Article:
The why of engineering is to solve problems. Technology backed by science and other technology solves problems. Period. Everything else is secondary. The science and technology are just the “how” and “what” combined. For example, invention of the steam engine solved the problem of labour. Given enough fuel, factories could now have unlimited labour. Similarly, invention of the telegraph solved the problem of long-distance communication. And yet it is not the knowledge of electric signals or the properties of expanding steam that made these inventions remarkable. It is the problems that were solved using this knowledge. Solving problems the heart of engineering. This is the skill that differentiates engineers from every other profession. Don’t get me wrong, I’m not saying that only engineers can solve problems. But to engineers, that is the primary objective of their profession.
Being an engineer is not about knowing things. It is a reflex to start designing solutions to every problem you encounter.
This country produces a staggering 1.5 million engineers every year and yet 80% of them are unemploybale according to certain sources.
This happens because many universities miss out on the “why” of engineering. As a result the examinations they put out miss the point as well. And if exams miss the point, students are definitely not getting it. I went through the initial phase of my B.Tech course thinking that if I learn my curriculum well, that I’d become a great engineer. But nobody taught me to solve problems, hell nobody even tells you that you should know it.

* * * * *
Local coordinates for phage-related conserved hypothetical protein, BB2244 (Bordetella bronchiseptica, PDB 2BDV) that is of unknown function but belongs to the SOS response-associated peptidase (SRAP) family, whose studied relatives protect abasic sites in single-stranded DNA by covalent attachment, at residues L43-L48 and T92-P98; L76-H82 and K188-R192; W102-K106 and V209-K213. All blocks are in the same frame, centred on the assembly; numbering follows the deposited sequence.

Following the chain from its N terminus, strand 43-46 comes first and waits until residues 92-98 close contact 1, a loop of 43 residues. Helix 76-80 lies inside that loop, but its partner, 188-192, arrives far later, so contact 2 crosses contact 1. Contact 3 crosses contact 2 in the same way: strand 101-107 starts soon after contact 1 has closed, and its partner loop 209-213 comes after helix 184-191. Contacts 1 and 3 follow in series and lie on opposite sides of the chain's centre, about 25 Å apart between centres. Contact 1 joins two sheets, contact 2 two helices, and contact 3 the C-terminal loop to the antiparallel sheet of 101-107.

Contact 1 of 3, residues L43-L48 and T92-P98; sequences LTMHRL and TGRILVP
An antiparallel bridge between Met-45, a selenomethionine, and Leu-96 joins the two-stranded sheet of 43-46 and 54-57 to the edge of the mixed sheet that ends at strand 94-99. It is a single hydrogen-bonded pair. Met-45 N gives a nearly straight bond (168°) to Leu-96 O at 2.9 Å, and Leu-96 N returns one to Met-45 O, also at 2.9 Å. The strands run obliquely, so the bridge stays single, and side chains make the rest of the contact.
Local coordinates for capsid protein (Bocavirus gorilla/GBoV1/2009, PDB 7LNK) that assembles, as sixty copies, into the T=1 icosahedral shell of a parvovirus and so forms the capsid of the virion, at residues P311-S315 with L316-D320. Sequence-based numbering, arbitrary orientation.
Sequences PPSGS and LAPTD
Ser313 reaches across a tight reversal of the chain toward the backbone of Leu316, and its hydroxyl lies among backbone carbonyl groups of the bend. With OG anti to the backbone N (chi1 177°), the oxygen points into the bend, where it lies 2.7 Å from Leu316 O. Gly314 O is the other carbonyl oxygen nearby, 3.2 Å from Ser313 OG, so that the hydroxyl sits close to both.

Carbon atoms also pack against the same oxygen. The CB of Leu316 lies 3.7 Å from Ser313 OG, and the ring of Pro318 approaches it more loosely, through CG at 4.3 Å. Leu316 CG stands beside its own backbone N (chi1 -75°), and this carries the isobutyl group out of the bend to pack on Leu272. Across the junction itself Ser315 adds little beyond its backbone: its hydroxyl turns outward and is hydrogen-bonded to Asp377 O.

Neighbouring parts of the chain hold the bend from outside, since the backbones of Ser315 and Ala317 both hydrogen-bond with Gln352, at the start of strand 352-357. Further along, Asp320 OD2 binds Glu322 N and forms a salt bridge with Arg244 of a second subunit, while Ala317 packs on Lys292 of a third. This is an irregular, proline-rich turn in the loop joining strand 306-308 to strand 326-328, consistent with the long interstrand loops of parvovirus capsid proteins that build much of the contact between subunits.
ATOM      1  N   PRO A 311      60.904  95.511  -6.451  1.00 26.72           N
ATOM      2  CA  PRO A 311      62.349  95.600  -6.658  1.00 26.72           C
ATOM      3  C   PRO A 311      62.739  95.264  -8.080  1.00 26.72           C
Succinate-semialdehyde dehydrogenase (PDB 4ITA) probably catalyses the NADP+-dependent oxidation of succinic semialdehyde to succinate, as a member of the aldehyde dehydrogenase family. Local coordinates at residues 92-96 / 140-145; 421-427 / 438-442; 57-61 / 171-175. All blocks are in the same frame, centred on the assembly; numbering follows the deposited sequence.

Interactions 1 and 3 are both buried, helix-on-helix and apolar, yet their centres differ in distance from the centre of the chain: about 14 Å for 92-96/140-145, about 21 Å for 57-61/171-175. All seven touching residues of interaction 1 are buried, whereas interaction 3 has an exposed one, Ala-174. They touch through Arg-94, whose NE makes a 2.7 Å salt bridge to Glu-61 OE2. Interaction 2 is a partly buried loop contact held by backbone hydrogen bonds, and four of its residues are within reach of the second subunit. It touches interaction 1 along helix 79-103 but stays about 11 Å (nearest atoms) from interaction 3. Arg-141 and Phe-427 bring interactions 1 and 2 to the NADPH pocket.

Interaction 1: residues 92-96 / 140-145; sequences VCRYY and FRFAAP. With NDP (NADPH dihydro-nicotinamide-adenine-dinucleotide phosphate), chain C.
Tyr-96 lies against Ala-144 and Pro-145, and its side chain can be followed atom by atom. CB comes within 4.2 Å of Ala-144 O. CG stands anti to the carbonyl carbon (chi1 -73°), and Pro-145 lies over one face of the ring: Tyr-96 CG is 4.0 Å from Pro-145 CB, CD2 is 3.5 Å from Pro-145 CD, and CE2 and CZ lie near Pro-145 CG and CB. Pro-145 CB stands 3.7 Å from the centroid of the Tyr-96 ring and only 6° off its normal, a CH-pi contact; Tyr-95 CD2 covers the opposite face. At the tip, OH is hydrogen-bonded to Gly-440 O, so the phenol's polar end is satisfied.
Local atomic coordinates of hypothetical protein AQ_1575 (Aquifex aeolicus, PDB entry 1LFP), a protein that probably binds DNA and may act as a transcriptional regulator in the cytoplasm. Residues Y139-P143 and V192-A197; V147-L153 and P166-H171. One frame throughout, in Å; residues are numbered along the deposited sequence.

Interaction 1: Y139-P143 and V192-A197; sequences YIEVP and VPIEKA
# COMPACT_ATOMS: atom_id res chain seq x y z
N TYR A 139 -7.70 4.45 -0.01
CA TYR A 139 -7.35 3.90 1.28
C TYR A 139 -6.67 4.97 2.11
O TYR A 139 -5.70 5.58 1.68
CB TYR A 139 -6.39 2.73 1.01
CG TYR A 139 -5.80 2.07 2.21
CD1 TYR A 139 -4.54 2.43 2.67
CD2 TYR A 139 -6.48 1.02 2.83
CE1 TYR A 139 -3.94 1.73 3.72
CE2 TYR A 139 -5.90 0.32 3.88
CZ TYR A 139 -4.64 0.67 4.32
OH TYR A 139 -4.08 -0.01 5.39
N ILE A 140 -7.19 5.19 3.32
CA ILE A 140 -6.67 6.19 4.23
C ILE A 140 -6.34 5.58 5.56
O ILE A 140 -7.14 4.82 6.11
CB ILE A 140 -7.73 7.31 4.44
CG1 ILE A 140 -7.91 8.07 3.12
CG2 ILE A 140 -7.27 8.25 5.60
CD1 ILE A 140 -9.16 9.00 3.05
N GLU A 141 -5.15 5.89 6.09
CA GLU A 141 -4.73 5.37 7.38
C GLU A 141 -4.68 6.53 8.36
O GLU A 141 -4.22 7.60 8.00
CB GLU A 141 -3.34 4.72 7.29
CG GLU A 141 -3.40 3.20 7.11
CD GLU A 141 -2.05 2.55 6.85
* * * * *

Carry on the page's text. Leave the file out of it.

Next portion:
The Problem of Abstraction
There is a chance that what I’m about to describe may be more relevant to computer science. But let’s hold that thought for now.
Consider the two questions
- I bought some groceries worth 225 rupees and paid the shopkeeper a Rs.500 note. How much should I get in return ?
- I have a sum total of 90 marks in one of my semester exams. I had scored 33 in my internal exams, how much marks did I score for my external exams ?
The answers are quite obvious, 275 and 57. Note that these two problems are quite different in real life. But when you answered these questions you basically did the same thing; subtraction. Question 1 became 225 - 120 and question 2 became 90 - 33. And yet nowhere in the questions do I ask you to subtract two numbers. You saw two concrete problems (pages and marks) and yet mapped it into the same abstract concept called subtraction. This mapping from concrete problems to abstract ideas is key to solving problems. If you read the above problem but couldn’t make the connection, it doesn’t matter how well you know how to subtract two numbers, you will not solve the problem.
Now, consider the following problem
- Your friend has 1 million dollars. He, being a rich guy decides to play a game with you. He imagines a number between 1 and 1 million. If you can guess that number he’ll give you his money. There are only two conditions:
- You can only ask him questions to which the answer will be yes or no.
- Every time you ask a question, your prize money gets reduced in half.
What is the best way to win the most money ?
The answer is binary search. The thing is, there is little difference between the subtraction problems and this one. Here too, a concrete situation (the game) is mapped to an abstract idea (searching an ordered collection). Here’s the problem. I have never encountered a question like that in my university exams during my 4 years of examinations. Throughout school, you have “word problems” in math or “application level” problems in science subjects. In fact, the word problems that we learned in school and the real world problems are the reason why we are able to map simple arithmetic problems easily. But right when it makes the most sense, in engineering, the curriculum drops it. Just like that. No more application problems.